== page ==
Incubating future movements in travel and culture
Lidewij “Li” Edelkoort is one of the world’s most influential trend forecasters, traveling the world to research the evolution of socio-cultural movements and counseling major brands on her findings in industries as diverse as fashion, textiles, interiors, cars, cosmetics, retail and food. Her imprint can be seen across global capitalism, from the way Coca-Cola framed Sprite in connection with emerging youth architypes to how Nissan tapped into positive western perceptions of Japanese culture to build their identity abroad. Still perhaps best known for her “Anti-Fashion Manifesto,” which sent shock waves through the design world in 2015 with its contention that fashion had become obsolete, Edelkoort currently serves as the Dean of Hybrid Design at The New School in New York. We spoke to her in advance of her participation in Further New York: The Dawn of Re-engagement at NeueHouse in New York to talk about some of her latest findings.
What have you been working on recently?
I’m resolutely going into spiritual mode. I’ve been exploring different faiths, most very ancient, but often still important today. I’m exploring them, not out of religious fervor, but out of a need to find meaning and a need to find new attitudes, a need to rethink the way we live together, and a need to change the world. Because every day it’s more clear to me that there is going to be a big choice in our lives, which is about whether we want to survive as a species or not. I think we are addressing the problem, but not yet completely.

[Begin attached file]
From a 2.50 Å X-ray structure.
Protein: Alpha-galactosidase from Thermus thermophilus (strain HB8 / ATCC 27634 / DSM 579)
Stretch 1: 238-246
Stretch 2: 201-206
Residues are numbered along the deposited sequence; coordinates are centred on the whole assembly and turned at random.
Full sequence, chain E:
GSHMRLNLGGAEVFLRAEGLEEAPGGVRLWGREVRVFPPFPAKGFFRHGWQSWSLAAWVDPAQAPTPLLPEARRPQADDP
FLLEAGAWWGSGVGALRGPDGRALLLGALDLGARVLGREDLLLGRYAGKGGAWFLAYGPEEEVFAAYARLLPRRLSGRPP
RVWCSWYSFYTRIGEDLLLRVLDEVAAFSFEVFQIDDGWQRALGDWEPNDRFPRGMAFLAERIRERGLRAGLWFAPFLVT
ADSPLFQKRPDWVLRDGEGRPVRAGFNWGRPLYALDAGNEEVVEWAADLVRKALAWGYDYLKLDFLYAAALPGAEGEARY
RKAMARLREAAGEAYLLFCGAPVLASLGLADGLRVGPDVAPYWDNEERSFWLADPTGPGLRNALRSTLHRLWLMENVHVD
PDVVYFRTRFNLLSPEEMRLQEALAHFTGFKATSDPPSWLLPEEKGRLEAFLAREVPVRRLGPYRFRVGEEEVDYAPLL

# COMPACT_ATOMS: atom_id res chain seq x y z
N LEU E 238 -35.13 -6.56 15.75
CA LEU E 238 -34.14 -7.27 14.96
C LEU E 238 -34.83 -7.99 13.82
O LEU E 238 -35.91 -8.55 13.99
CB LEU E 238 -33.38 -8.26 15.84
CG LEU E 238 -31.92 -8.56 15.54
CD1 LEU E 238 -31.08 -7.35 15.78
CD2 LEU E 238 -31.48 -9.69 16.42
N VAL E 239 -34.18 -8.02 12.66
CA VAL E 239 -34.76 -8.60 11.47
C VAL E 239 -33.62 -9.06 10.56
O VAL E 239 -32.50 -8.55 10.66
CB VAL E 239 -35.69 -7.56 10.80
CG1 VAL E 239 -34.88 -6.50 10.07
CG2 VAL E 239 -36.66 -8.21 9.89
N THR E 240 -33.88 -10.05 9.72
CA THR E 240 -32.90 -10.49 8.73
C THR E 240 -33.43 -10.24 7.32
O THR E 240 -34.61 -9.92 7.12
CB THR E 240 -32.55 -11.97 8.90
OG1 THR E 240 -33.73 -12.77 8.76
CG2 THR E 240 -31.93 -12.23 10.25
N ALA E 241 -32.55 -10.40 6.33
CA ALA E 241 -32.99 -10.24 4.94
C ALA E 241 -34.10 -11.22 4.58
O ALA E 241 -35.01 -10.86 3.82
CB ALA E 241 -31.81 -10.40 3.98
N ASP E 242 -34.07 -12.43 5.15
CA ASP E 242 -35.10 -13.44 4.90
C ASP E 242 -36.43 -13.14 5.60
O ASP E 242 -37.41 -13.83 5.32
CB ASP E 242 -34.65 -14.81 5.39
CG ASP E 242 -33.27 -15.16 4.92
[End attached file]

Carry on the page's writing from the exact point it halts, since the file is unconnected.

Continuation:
How do you apply your research in the realm of spirituality to design?
In my study of spiritual paths, I think the most interesting one is animism, which is the belief that there is a soul in everything there is: a soul in pebbles, in moss, in rivers, in shadows, in words. So that means you have to have respect for every single thing. If you are creating a dress, you have to have respect for the yarn and the needle, the fabric, the history, the expression. If you create a hotel, you must have respect for the concrete, the doors, not just for the food and for the music. You want to consider plants. Basically it means we need to reconsider almost everything we do. There’s a very strong strain of this in anthropology and in philosophy— the concept that hard materials are living and do have a soul, and therefore the plundering of the earth cannot continue. I’m an atheist, you need to understand. Not even a New Ageist. I don’t meditate. I don’t do yoga. I am coming to these convictions through my research
“If you are creating a dress, you have to have respect for the yarn and the needle, the fabric,the history, the expression.”
Li Edelkoort, Dean of Hybrid Design, The New School
When I watch European talk shows, I see there is a birth of a new morality, the way people are speaking about abuse, about power, on excess of money. I think it’s important that we work very actively on the way we treat matter and the way we make our choices. The whole design process should be a bit more careful. We can’t just make sample after sample. We have to streamline thought, to take more time in the conceptual period, so that we win time and care in the completion period. We need to be more flexible, more creative, more nomadic, more able to improvise.